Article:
A few pieces of advice for young engineers on how to thrive in a company environment.
One of the goals of our fast-growing intern's lab is to provide students with practical work experience. Because, to thrive in a company, you need to acquire some skills and habits not taught in college.
To facilitate that learning, we took a few pieces of advice from a little gem of a book called "The Unwritten Laws of Engineering." It was published way back in 1944, but it contains some indispensable guidance on personal conduct.
Here are our five picks from the book that resonate particularly well with our company culture. They're taken from part One titled "What a beginner needs to learn at once":
1. "If carrying out a project, do not wait passively for anyone - suppliers, sales people, colleagues, supervisors - to make good on their delivery promises; go after them and keep relentlessly after them. This is one of the first things a new engineer must learn in entering a manufacturing organization. Many novices assume that it is sufficient to make a request or order, than sit back and wait until the goods or services are delivered. Most jobs progress in direct proportion to the amount of follow-up and expediting that is applied to them. Expediting means planing, investigating, promoting, and facilitating every step in the process. Cultivate the habit of looking immediately for some way around each obstacle encountered, some other resource or expedient to keep the job rolling without losing the momentum."
2. "Don't be timid - speak up - express yourself and promote your ideas Too many new employees seem to think that their job is simply to do what they are told. Of course there are times when it is wise and prudent to keep silent, but, as a rule, it pays to express your point of view whenever you can contribute something. The quiet, timorous individual who says nothing is usually credited with having nothing to say. [...] It also happens that the one who talks most knowingly and confidently about a project will often be assigned to carry it out. If you do not want the job, say nothing and you'll be overlooked, but you'll also be overlooked when it comes time to assigning larger responsibilities."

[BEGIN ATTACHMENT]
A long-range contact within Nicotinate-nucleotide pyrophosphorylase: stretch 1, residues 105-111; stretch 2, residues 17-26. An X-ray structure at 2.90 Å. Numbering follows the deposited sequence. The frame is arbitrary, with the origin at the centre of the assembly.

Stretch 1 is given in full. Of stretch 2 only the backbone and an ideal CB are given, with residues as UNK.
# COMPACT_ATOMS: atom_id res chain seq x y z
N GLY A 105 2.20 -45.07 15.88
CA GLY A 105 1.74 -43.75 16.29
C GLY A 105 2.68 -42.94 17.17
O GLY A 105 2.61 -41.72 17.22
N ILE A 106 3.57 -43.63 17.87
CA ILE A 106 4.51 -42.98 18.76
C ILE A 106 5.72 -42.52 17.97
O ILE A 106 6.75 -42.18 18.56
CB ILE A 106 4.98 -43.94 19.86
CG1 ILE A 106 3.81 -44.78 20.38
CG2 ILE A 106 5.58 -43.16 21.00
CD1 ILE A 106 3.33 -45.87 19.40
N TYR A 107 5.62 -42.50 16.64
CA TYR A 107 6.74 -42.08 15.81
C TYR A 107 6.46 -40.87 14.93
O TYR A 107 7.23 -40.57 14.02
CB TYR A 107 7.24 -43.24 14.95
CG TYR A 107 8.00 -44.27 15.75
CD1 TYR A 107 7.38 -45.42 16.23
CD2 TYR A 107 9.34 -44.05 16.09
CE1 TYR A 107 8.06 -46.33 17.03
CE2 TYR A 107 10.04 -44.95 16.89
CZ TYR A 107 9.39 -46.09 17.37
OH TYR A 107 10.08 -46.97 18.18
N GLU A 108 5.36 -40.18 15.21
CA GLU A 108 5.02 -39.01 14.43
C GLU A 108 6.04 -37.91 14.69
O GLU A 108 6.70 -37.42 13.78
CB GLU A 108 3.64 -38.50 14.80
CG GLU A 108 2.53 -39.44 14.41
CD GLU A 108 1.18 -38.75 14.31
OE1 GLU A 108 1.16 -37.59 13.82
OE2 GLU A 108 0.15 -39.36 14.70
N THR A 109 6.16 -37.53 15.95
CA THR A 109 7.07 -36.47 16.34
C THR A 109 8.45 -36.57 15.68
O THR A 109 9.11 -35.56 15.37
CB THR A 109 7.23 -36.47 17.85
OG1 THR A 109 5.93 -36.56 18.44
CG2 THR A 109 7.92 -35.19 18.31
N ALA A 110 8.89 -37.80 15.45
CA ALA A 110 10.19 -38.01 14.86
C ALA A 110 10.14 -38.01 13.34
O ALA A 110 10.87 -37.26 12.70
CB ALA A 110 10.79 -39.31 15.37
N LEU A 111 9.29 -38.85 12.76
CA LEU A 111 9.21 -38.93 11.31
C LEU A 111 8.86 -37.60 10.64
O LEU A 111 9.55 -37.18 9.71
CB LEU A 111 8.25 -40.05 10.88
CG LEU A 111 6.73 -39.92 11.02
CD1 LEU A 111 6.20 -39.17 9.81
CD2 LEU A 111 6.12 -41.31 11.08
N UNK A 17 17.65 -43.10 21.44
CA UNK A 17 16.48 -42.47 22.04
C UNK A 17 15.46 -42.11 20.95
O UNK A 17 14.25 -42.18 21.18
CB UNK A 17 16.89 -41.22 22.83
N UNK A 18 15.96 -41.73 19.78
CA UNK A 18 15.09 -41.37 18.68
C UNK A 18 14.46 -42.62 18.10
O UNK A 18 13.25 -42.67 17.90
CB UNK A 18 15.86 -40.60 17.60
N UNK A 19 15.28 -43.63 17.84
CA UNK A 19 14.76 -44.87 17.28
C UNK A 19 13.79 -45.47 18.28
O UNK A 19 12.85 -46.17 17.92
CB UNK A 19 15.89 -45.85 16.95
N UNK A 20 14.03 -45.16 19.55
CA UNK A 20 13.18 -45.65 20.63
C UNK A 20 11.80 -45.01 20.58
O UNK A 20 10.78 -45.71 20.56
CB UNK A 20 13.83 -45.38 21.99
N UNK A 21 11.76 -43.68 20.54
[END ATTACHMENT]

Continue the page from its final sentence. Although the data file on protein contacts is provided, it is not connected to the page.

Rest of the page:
3. "Develop ‘Let's go see!’ attitude Throughout your career people will approach you with all manner of real-life problems they will have observed on devices or equipment for which you have responsibility. A wonderfully effective response, both technically and administratively, is to invite them to have a look with you - i.e. "Let's go see!" It is seldom adequate to remain at one's desk and speculate about causes and solutions, or to retreat to drawings, specifications, and reports and hope to sort it all out."
4. "Cultivate the habit of seeking other peoples' opinions and recommendations Particularly as a beginning engineer, you cannot hope to know all you must about your field and your employer's business. Therefore, you must ask for help from others; routinely seek out those who are ‘in the know.’"
5. "Demonstrate the ability to get things done This is a quality that may be achieved by various means under different circumstances… It can probably be reduced to a combination of three basic characteristics:
- initiative, which is expressed in energy to start things and aggressiveness to keep them moving briskly
- resourcefulness or ingenuity, i.e., the faculty for finding ways to accomplish the desired results, and
- persistence (tenacity), which is the disposition to persevere in spite of difficulties, discouragement, or indifference"
Technologies change but people stay the same. That's why the advice is as relevant today as when the "Unwritten Laws of Engineering" was first published. Reflect on it from time to time, act in accordance, and you'll do well.
That's for personal skills.
If technical knowledge is what you're after, don't forget the repository of books on our site, some of which you can access for free and start reading right away.